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Chocolate: Nutritious Superfood or Guilty Pleasure?

Valentines Day is a day to love, appreciate... and in my house, eat chocolate! Don't worry, I'm not here to ruin your evening of pleasure, in fact I'm here to share an article from my friends at Precision Nutrition that makes me feel a LOT better about my Chocoholism 😋🍫

Hope you enjoy....

Chocolate: Nutritious Superfood or Guilty Pleasure? Chocolate is one of those foods the media is fickle about. According to headlines, one day it's terrible for you, the next it’s a veritable superfood.

Can chocolate improve your love life? Urkel’s research is inconclusive. Trouble is, when TV morning shows talk about chocolate, they only tell you isolated research facts, void of any context. So is chocolate actually good for you? Let’s take a closer look. The potential health benefits of chocolate When people say chocolate is “healthy,” what they’re really talking about is the health benefits of cocoa, or cacao. (The terms “cocoa” and “cacao” aren’t technically interchangeable—cocoa is usually slightly more processed than cacao—but research has used both to investigate the effects of chocolate consumption on health markers.)

Cocoa (and cacao) are a concentrated source of flavonoids—natural antioxidant plant compounds that help fight disease. Interestingly, cocoa products account for a major proportion of flavonoid intake in Western countries. (Other sources: berries, green and black tea, leafy green vegetables, citrus fruits, and red wine.)

With that background, here are some of those potential benefits... ▶️ Cocoa may help reduce blood pressure. Again, this could be due to flavonoids, which modify the production of inflammatory modulators and dilate blood vessels in the body, similar to omega-3 fats. ▶️ Cocoa may improve one’s cholesterol profile. Flavonoid-rich cocoa can decrease LDL (“bad”) cholesterol, and increase HDL (“good”) cholesterol. ▶️ Chocolate may boost serotonin. Carbohydrate-dense foods like chocolate can trigger serotonin production. Serotonin is a neurotransmitter that contributes to your sense of wellbeing, so it makes sense that eating chocolate can make you feel good. However, the above factoids don’t give you the whole picture. Not all chocolate is created equal. Cocoa products exist on a continuum from minimally processed—and more nutritious—to highly processed. For example, consider the different types of chocolate: 🍫 Unsweetened chocolate is made from 100 percent cocoa liquor, or cocoa mass. 🍫 Dark chocolate isn’t actually a regulated category of chocolate. However, to get the best nutrition ROI, look for bars that contain 70 percent or higher cocoa solids, which will be high in flavonoids and still relatively low in sugar. 🍫 Milk chocolate must contain a minimum of 10 percent cocoa liquor and some form of milk. It has more sugar than dark chocolate. Here’s a comparison of four types of chocolate.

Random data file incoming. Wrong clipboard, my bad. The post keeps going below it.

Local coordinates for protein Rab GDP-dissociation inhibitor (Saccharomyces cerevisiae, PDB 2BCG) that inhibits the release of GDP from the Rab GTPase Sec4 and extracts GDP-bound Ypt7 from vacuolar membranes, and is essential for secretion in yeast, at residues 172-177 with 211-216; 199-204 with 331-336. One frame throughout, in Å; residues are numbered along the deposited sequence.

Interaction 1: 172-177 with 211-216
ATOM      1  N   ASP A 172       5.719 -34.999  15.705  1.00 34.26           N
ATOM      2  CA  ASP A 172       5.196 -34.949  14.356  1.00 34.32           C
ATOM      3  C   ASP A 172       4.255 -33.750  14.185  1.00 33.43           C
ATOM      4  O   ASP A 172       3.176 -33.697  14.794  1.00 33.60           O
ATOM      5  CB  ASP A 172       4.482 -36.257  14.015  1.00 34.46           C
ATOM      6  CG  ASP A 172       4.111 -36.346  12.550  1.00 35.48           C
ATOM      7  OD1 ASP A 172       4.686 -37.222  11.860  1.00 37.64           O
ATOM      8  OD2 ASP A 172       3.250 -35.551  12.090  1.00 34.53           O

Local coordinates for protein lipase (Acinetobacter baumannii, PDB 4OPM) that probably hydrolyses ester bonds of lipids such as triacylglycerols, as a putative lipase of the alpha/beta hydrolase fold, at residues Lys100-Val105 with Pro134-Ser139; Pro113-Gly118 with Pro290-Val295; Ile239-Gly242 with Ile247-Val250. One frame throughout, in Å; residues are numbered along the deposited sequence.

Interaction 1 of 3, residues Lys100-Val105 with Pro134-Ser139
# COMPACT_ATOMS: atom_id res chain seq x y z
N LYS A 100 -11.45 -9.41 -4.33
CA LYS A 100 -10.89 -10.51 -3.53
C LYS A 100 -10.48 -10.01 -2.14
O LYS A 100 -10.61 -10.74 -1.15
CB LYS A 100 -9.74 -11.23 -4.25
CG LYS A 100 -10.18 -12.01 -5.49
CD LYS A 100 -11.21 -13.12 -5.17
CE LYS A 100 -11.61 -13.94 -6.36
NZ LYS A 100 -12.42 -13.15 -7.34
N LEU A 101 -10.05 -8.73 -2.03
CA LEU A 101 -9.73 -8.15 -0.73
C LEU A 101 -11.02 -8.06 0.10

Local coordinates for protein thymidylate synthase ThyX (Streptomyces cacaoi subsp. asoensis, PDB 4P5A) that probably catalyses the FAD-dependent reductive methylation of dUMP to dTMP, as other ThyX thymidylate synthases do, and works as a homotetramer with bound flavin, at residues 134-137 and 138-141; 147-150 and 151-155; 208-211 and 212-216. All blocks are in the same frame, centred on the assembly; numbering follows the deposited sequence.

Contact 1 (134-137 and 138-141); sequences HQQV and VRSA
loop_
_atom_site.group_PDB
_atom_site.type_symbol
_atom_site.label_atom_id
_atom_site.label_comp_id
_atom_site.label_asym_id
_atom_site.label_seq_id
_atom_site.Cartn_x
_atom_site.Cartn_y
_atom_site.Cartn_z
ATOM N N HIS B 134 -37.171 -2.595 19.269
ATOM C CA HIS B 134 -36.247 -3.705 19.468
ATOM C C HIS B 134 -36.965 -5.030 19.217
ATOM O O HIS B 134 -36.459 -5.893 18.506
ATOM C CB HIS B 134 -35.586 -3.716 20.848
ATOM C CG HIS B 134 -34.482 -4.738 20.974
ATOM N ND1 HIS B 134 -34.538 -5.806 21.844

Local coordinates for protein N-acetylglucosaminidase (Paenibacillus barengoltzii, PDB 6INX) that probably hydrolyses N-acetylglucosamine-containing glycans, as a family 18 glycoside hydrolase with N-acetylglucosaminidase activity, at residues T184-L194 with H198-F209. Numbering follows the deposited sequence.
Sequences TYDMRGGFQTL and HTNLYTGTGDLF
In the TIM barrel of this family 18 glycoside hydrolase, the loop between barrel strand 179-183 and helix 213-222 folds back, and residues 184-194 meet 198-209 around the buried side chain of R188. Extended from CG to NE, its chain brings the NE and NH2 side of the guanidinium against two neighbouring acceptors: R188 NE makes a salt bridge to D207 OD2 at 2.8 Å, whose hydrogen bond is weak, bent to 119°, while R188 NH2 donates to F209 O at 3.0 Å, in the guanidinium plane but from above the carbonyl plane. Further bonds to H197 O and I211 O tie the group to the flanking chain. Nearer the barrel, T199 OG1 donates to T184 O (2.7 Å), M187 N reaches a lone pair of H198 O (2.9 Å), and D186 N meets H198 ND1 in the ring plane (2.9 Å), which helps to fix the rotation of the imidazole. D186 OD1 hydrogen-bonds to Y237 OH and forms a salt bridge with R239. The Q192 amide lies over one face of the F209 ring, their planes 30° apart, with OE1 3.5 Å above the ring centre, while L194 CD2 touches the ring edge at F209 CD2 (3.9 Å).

Notice that as you move along the continuum from pure chocolate to processed chocolate, the nutrient profile changes.

How to be a better chocolate-eater Share these tips with your friends / family who love chocolate and want to improve their nutrition: 💪🏼 Look for the real deal. When buying chocolate, read the ingredients. If possible, choose real chocolate—rather than candy bars—that contain as much cocoa (and as little other stuff) as possible. A good quality chocolate product will contain little more than cocoa mass, cocoa butter, and sugar. 💪🏾 Enjoy in moderation. While 100 percent pure cocoa is more nutrient-dense than a candy bar, it’s still high in calories. Most studies show that benefits peak when servings are limited to about 10 to 30 grams per day. (That’s about 2 to 5 squares.) 💪🏻 For “chocoholics”—seek out other sources of serotonin-boosting pleasure. Incorporating other serotonin-boosters like exercise, massage, social interaction, and humor (like watching a funny movie), may help avoid the situation Elaine finds herself in, below. 💪🏿 For bonus points: Try cooking or baking with pure, unsweetened cocoa. Want the health benefits of cocoa without the other additives? Add a small amount of unsweetened cocoa powder to your smoothies, oatmeal, or baked goods. Or whip up a batch of hot cocoa for a cozy warm-up on a cold day. (Recipe below.)

Real hot cocoa*. (Serves one; double the recipe to serve two.) Ingredients: 2 tablespoons unsweetened cocoa powder 1 to 2 tablespoons sugar (or sweetener of your choice) Pinch of salt 1 cup milk or milk alternative ¼ teaspoon vanilla extract Whisk together cocoa, sugar, salt, and about 2 tablespoons milk in a small saucepan over medium-low heat until cocoa and sugar are dissolved. Add in the rest of the milk, whisking occasionally, until hot. Stir in the vanilla, and serve. * Recipe adapted from



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